I should have mentioned in the beginning - my goal was an intervention-free birth, but I had much more open hands than I had with Xavier. My biggest desire was to cling to Jesus and glorify God. No matter what Zelie's birth looked like, I wanted to cling to Jesus and glorify God through it. I also really wanted to offer up the pain and difficulty of labor for special intentions. I'd heard of offering up suffering before, but never really understood it or experienced it, and I wanted to. I had a list of intentions with me and hoped to offer up contractions for those special intentions. Early labor ended up being one of the most beautiful, spiritual experiences of my life. As we sat in the tiny triage room, I would picture the person I wanted to pray for as the contraction would start, holding their image in my mind as I breathed through each wave. It's hard to put into words...but I don't know that I've ever prayed as fervently as I did during those hours, those contractions. It was a beautiful way to labor...to unite the pain with an intention...to offer up my discomfort for a cause.

We got settled into a room and I continued to labor naturally. The essential oils diffuser was going constantly with lavender and peace and calming...hymns playing from my Spotify playlist, Matt and I occasionally singing along. I would have Matt apply essential oils here and there...lavender for relaxation...valor for courage...deep relief on my low back for back labor. And then....everything stopped.

Around 8am, my contractions totally fizzled out. Just stopped. I could not believe it...I was SO mad. I thought this was the real deal! There was nothing for about two hours. The nurse said the monitor was picking up little contractions, but nothing I could feel. I wanted to throw something. After all that, after thinking this baby was coming, after believing it would go quickly, here we were again. I asked if the doctor could come check me and we could talk about my options. I was 4-5cm dilated, and I asked if they could break my water, wanting to try that before starting pitocin. Breaking my water wasn't an option, though, so Matt, Brandie and I had a quick conversation about what we could do. I could go home, since my water hadn't broken and I was less than 6cm, and come back when and if labor picked back up. Or we could start pitocin at a low dose and see if that helped. I couldn't even imagine going home after all that and having MORE waiting, MORE wondering. So we decided to go with the pitocin at 2 units and see if that helped jumpstart things. Our amazing nurse said it usually took about an hour for the pitocin to kick in, and that sometimes mamas just need "a whiff" as she called it. Well, within five minutes, contractions had MAJORLY started again, and in between them I was moaning, "I thought she said this would take an hour!"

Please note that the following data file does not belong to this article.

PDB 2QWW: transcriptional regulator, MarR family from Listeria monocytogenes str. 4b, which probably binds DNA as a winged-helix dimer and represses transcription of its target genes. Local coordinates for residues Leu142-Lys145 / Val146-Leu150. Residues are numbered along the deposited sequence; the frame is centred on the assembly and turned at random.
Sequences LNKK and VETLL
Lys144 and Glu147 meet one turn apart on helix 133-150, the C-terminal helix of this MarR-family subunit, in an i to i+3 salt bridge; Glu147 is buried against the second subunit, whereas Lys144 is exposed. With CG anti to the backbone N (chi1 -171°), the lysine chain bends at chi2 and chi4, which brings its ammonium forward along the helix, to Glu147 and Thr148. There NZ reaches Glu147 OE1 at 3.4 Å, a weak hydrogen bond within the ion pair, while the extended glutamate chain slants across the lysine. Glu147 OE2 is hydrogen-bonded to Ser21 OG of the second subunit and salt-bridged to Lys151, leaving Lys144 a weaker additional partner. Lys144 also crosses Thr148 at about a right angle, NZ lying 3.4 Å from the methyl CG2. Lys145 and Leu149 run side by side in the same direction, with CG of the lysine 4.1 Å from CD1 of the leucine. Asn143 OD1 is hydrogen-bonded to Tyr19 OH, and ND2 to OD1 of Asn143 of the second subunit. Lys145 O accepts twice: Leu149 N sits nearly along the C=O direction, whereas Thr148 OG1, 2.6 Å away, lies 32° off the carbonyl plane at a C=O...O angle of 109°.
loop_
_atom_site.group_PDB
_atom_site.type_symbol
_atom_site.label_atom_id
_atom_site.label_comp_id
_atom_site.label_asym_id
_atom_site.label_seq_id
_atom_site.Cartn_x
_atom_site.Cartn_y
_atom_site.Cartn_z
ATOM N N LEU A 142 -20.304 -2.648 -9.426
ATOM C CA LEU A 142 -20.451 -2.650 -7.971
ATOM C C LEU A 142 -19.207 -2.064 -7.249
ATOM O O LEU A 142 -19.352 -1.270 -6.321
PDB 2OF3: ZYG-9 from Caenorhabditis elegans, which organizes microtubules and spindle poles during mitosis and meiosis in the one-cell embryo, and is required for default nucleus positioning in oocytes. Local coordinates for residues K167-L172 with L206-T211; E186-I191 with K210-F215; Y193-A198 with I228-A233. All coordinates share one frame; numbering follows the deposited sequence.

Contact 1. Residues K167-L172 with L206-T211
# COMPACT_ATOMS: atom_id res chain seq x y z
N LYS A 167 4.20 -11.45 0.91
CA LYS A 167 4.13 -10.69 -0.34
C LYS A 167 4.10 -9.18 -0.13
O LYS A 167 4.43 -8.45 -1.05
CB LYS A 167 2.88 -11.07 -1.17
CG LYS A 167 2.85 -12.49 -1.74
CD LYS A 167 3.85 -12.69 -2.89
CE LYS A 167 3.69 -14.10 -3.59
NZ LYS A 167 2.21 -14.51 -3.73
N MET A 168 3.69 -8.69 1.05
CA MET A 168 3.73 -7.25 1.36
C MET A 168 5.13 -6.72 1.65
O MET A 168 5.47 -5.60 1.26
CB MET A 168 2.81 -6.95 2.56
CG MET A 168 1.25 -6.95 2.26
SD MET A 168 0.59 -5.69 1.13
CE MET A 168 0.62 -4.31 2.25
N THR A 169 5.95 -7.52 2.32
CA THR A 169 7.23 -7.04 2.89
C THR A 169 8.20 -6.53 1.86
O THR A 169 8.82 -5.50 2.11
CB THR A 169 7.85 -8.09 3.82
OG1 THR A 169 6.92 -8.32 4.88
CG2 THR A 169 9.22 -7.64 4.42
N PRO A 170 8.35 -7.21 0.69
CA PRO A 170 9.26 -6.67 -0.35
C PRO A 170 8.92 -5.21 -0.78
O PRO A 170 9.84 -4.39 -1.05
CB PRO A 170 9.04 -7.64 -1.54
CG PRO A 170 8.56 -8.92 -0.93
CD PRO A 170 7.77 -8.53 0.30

Turns out a "whiff" is all my body needed, and I was back on my way. I continued to labor without an epidural for almost two hours, through intense contractions. I remember crying at one point (also cried in labor with Xavier) and wanting my mom (again, happened in labor with Xavier. Maybe for a future baby I'll have my mom there with me!) And I also remember clutching my rosary tightly in my hand, and specifically hanging onto the crucifix. With each contraction, I ran my fingers over the metal crucifix and pictured Jesus hanging on the cross, the physical suffering he endured for our sake. I tried to pray for specific intentions, but it was tough at that point. But just holding onto the cross, knowing that Jesus had also felt intense physical pain and was right there with me, was so helpful.

As the contractions intensified, I got checked and was 6cm. Oh, and my water had broken after getting pitocin, so they contractions were pretttttty intense at that point. The idea of having to go 4 more cm, not even being in transition yet, and being in more and more pain was too much. I hadn't slept in two nights, hadn't eaten in almost 24 hours, and was so exhausted. Labor was, by all standards, going fine, but it was taking so much longer than I thought, and I was spent. "I can't do it." I told Matt. He and Brandie were quick to reassure me that I could. "Okay...I don't WANT to do it." I clarified. Matt encouraged me that I could keep going, but getting an epidural was okay, too. Just knowing that he supported me whatever I decided was so helpful. I considered it...and knew that an epidural was the best route for me in that moment. We asked the nurse to call the anesthesiologist and within a half hour, the epidural was placed and the pain was gone.